On this trip I learned that Symantec operates two 24x7x365 SOCs (in the USA and the UK), along with one in Europe, one in Japan, and other support centers. They do not collect and store security data at the SOC; instead, they have they data pouring into colocation facilities elsewhere.
Jonah said they see 3000-4000 "potential" incidents per day, of which about 100 are considered "hard kills." I couldn't tell if that meant actual compromise or not, but those 100 events per day prompt calls to customers.
We discussed the nature of their customer base. Symantec provides managed security services to many global 500 companies, some "with security staffs larger than Symantec's." I asked why such a company would bother with MSSP? Jonah responded with these points:
- It's expensive to hire a team of analysts to inspect and react to security events on a 24x7x265 basis. My own experience says that requires hiring 12 people if you want 2 people on shift.
- Analysts watching a single company -- even a very large one -- get bored fast. This is true. If your company cares enough to staff a security operation like this, they are probably not bleeding like a .edu. (Ever notice the best papers come from .edu's and not finance.com's?)
- Symantec's global perspective, combined with local data, gives customers a sense of what is happening on the Internet and their networks. In other words, customers hire Symantec to provide a data feed that those large security staffs can interpret and work. Customers see "everything" that Symantec's analysts see. This is a change from the environment five years ago.
Jonah noted that Symantec undergoes a Statement on Auditing Standards (SAS) No. 70 Type II audit every year. The process takes 2 months out of 12 (ouch). The end result, however, is a document that shows all of the processes Symantec follows, along with a measurement of Symantec's adherence to those processes. This is very valuable for customers, who previously would require Symantec to undergo on-demand audits prior to signing up for MSS. Now, Symantec hands them the SAS 70 Type II audit report and the customer is SOX-satisfied. Symantec also follows ISO 27001 standards.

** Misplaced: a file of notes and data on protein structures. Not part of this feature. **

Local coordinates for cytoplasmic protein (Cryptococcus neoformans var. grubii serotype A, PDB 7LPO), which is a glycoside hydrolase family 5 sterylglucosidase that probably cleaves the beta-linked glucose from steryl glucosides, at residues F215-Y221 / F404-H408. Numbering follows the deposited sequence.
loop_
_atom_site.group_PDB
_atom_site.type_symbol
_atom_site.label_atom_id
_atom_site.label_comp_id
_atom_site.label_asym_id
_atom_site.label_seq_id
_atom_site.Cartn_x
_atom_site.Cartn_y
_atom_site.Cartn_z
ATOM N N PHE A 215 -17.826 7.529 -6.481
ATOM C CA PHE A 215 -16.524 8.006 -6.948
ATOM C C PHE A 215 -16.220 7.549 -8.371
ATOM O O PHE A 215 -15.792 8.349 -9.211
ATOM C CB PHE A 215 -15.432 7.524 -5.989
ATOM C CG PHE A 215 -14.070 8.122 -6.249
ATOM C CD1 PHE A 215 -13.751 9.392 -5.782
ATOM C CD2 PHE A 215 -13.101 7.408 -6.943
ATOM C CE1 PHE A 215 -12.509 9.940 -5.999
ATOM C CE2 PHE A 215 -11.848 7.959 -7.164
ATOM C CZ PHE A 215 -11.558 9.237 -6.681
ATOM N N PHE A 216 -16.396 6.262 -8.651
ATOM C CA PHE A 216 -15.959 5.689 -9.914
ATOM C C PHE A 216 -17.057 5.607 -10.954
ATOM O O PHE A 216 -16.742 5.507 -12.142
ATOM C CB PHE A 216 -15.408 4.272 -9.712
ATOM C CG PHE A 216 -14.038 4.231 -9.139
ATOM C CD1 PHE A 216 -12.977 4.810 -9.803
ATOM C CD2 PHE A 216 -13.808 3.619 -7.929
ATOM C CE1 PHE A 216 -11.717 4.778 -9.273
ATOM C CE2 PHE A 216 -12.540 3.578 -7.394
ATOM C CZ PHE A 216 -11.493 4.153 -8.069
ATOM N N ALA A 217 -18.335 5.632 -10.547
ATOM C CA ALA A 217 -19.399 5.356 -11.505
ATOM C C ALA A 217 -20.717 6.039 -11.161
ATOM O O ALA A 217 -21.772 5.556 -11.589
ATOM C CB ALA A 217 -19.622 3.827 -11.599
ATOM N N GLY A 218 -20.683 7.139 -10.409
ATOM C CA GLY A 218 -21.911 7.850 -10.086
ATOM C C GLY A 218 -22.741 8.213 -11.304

Overall, I was impressed by what I saw. I was a little concerned by the emphasis on process over outcomes, however. While it's good to be audited for adherence to processes, it would be better to determine if those processes result in improved incident detection and response. I doubt the auditors attack Symantec clients to test the responsiveness of the analyst staff.
This thought came to mind during the visit, and also later when one of my customers called. They're planning to bring their monitoring services back in-house, as they fear their vendor is too malware-focused. This customer wants me to help them build an in-house network security monitoring, incident response, and forensics operation, to be completed by the end of next year. That should be a great project.
I'm considering the value of something like Symantec Early Warning Services for my customers who run their own MSS SOCs. An early warning service can provide indicators that might be absent in an operation focused on a single company.
Thank you to Jonah and the other folks from Symantec and their partners who answered my questions and let us tour their facility.